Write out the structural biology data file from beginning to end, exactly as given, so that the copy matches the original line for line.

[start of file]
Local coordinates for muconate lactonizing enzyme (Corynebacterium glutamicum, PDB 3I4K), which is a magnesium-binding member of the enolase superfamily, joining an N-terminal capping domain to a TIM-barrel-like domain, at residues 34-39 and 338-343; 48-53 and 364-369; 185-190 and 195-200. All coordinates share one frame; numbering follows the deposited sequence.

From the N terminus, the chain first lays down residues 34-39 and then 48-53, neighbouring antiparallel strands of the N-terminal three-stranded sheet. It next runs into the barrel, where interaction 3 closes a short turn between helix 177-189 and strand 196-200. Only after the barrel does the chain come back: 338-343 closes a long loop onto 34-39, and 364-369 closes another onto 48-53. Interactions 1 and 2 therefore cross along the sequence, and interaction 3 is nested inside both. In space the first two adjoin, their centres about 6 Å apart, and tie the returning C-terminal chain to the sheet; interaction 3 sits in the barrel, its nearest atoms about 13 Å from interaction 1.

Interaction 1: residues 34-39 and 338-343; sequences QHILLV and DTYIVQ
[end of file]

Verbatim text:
Local coordinates for muconate lactonizing enzyme (Corynebacterium glutamicum, PDB 3I4K), which is a magnesium-binding member of the enolase superfamily, joining an N-terminal capping domain to a TIM-barrel-like domain, at residues 34-39 and 338-343; 48-53 and 364-369; 185-190 and 195-200. All coordinates share one frame; numbering follows the deposited sequence.

From the N terminus, the chain first lays down residues 34-39 and then 48-53, neighbouring antiparallel strands of the N-terminal three-stranded sheet. It next runs into the barrel, where interaction 3 closes a short turn between helix 177-189 and strand 196-200. Only after the barrel does the chain come back: 338-343 closes a long loop onto 34-39, and 364-369 closes another onto 48-53. Interactions 1 and 2 therefore cross along the sequence, and interaction 3 is nested inside both. In space the first two adjoin, their centres about 6 Å apart, and tie the returning C-terminal chain to the sheet; interaction 3 sits in the barrel, its nearest atoms about 13 Å from interaction 1.

Interaction 1: residues 34-39 and 338-343; sequences QHILLV and DTYIVQ